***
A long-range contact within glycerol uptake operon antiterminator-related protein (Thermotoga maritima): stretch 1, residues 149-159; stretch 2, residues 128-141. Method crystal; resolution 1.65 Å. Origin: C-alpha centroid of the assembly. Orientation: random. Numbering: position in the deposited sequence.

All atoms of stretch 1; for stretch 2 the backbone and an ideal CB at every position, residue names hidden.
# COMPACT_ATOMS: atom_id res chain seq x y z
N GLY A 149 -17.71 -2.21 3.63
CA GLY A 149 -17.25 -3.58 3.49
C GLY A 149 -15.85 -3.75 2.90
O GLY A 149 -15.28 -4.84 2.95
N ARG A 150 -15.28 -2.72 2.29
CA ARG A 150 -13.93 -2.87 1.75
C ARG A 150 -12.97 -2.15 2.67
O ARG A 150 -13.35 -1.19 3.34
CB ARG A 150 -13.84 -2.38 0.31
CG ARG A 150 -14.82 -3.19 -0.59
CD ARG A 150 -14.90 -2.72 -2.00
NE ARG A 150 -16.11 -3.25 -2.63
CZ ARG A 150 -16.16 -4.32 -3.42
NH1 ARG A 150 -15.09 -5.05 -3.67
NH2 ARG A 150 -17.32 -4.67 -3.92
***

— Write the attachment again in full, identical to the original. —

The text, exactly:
A long-range contact within glycerol uptake operon antiterminator-related protein (Thermotoga maritima): stretch 1, residues 149-159; stretch 2, residues 128-141. Method crystal; resolution 1.65 Å. Origin: C-alpha centroid of the assembly. Orientation: random. Numbering: position in the deposited sequence.

All atoms of stretch 1; for stretch 2 the backbone and an ideal CB at every position, residue names hidden.
# COMPACT_ATOMS: atom_id res chain seq x y z
N GLY A 149 -17.71 -2.21 3.63
CA GLY A 149 -17.25 -3.58 3.49
C GLY A 149 -15.85 -3.75 2.90
O GLY A 149 -15.28 -4.84 2.95
N ARG A 150 -15.28 -2.72 2.29
CA ARG A 150 -13.93 -2.87 1.75
C ARG A 150 -12.97 -2.15 2.67
O ARG A 150 -13.35 -1.19 3.34
CB ARG A 150 -13.84 -2.38 0.31
CG ARG A 150 -14.82 -3.19 -0.59
CD ARG A 150 -14.90 -2.72 -2.00
NE ARG A 150 -16.11 -3.25 -2.63
CZ ARG A 150 -16.16 -4.32 -3.42
NH1 ARG A 150 -15.09 -5.05 -3.67
NH2 ARG A 150 -17.32 -4.67 -3.92